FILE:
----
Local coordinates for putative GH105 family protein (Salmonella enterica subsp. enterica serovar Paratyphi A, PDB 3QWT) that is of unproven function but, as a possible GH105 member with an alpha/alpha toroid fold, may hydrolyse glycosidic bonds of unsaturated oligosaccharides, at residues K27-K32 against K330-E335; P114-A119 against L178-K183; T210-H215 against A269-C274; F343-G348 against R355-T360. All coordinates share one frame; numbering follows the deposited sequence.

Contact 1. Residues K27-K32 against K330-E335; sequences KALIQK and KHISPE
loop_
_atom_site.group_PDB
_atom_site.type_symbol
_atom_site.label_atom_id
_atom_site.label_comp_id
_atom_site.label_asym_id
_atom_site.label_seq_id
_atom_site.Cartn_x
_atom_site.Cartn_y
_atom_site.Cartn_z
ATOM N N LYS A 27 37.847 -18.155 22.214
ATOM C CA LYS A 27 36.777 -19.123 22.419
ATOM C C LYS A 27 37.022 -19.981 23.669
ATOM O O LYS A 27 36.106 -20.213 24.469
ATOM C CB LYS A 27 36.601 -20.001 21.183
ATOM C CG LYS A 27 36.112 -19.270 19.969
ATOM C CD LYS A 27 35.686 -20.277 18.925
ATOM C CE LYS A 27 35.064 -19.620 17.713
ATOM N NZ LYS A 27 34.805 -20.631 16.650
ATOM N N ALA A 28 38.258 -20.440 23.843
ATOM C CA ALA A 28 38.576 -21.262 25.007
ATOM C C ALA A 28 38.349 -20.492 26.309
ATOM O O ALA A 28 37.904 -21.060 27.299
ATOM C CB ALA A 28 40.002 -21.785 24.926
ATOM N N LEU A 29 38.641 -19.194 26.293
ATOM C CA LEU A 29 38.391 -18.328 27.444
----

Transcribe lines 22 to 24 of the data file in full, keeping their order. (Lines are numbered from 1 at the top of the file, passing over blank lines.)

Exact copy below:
ATOM N N ALA A 28 38.258 -20.440 23.843
ATOM C CA ALA A 28 38.576 -21.262 25.007
ATOM C C ALA A 28 38.349 -20.492 26.309